Outdoor gigs are great and a natural part of enjoying summer, and it would be crazy to suggest you pass up a chance to perform. However, it’s important to take extra care to avoid overexposure to the sun and summer heat. When planning your next summer performance, take measures to prevent these dangers: sunburn, UV damage to your eyes, dehydration, and heat exhaustion.
The best way to protect your skin from the sun is by covering it as much as possible. Ideal clothes for outdoor gigs are sun protective, lightweight, and comfortable. Generally, dark, tightly woven fabrics provide more protection, and if you can see light through the fabric, UV rays can get through it. If you play in a band that requires a certain “uniform,” you may want to consider a laundry additive, like SunGuard, which increases the UPF of any clothing.
Ideally, you should also wear a hat with extra fabric that drapes down the sides and back or one that has a brim of two inches or more all the way around it. Loosely woven straw hats and baseball caps do not offer as much protection.
Apply sunscreen to any skin not covered by clothing, including your head, if you cannot wear a hat. When choosing a sunscreen take time to read the label carefully. It should have a UVB ray sun protection factor (SPF) of 15 or higher to filter out 93% of UVB rays, plus it should contain protection against UVA rays. Look for products labeled “broad spectrum,” or containing avobenzone (Parsol 1789), ecamsule, zinc oxide, or titanium dioxide. (A new UVA protection star rating system proposed by the Food and Drug Administration (FDA) is not yet in effect.) Always use a generous coat and apply it 20 to 30 minutes before leaving for your gig.
Many people erroneously think that, because they are wearing a foundation or other facial makeup that offers SPF protection, they do not need additional sunscreen on their faces. However, you would need to apply seven times the normal amount of foundation, or 14 times the normal amount of powder, to get the SPF factor that is on its label. Also, don’t forget to protect your lips with a SPF 15 or higher lipstick or balm.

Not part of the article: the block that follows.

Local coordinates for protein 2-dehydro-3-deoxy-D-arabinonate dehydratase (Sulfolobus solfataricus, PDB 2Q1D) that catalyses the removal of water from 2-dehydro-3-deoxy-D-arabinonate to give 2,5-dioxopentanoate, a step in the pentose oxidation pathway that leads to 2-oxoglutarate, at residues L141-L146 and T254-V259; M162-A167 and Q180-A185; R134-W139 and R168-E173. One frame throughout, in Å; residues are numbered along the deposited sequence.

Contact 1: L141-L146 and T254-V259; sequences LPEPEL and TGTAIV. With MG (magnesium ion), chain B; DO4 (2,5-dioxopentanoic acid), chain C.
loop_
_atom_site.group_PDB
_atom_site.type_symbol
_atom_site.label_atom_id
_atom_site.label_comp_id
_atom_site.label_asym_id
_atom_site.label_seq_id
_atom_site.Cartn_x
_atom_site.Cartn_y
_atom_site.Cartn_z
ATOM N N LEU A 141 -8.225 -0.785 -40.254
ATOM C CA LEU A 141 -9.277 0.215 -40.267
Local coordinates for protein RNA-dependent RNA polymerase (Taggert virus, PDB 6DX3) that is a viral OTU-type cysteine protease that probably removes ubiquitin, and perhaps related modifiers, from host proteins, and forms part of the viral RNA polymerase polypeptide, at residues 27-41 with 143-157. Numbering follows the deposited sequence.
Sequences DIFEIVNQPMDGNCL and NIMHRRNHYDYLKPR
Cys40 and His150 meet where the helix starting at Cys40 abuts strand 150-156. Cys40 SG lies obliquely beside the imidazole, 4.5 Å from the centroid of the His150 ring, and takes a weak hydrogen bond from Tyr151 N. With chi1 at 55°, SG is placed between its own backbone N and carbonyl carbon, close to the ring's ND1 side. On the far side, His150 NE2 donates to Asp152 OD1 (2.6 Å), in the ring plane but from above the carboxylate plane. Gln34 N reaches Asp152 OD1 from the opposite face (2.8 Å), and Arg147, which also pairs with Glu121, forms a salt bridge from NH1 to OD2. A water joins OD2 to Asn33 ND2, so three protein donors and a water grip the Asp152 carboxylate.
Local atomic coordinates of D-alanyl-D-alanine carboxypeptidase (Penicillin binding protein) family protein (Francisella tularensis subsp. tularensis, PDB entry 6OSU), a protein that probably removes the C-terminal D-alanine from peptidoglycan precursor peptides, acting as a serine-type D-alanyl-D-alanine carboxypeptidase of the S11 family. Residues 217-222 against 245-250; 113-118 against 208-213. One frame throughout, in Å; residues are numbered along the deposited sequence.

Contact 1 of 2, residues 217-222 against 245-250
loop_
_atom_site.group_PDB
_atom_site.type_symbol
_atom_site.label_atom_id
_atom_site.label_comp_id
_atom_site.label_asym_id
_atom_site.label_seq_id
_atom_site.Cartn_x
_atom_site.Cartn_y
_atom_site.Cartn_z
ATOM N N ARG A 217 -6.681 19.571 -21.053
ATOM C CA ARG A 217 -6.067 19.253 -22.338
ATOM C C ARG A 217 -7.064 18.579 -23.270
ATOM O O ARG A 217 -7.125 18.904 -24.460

Bring sunscreen to your gig, as you should reapply it every two hours. It may rub off even quicker if you are sweating, especially if you wipe your face or hands.
Long hours spent in the sun with no eye protection can increase eyestrain, as well as your chances of one-day developing an eye disease. Sunglasses do not have to be expensive and dark glasses aren’t necessarily better, so read the labels carefully. They should block at least 99% UVA and UVB radiation. Those labeled “UV absorption up to 400 nm” or “Meets ANSI UV requirements” are acceptable, but those labeled “cosmetic,” or with no label, probably do not offer enough protection.
Also, your eyes may be hit by the sun from different angles, depending on the position of the stage and time of day. Larger frames and wraparound sunglasses can help with these problems. Consider bringing an extra pair, just in case.
Get Out of the Oven
As your body works to cool itself off while you are performing, blood rushes to the surface of the skin and away from the brain, muscles, and organs. As a result, too much time playing in the summer heat can interfere with both your physical playing abilities and your mental capacity. It can even lead to heat-related illnesses like heat exhaustion, cramps, and heat stroke.
The first rule of thumb is to stay hydrated. Keep a large water bottle by your side at all times and drink from it every chance you can. Never drink alcoholic beverages before or during a performance in the heat, as they tend to increase dehydration.
Watch for these heat exhaustion and dehydration symptoms: dry mouth or sticky saliva, feelings of listlessness, confusion or irritation, muscle aches and cramps, headache, nausea, drenching sweat, or dizziness.
If you experience these symptoms, it is important that you immediately take a break and look for a cool place to recover. Lie down with feet slightly elevated and sip on cool, lightly salted beverage, such as sports drinks, water with a little (one teaspoon per quart) salt added, or cool bouillon. Cramps can be alleviated with a gentle massage or pressure to the affected muscles. If symptoms to do not go away or become worse, seek medical treatment immediately. Heat stroke can develop rapidly and can cause permanent brain damage if not treated.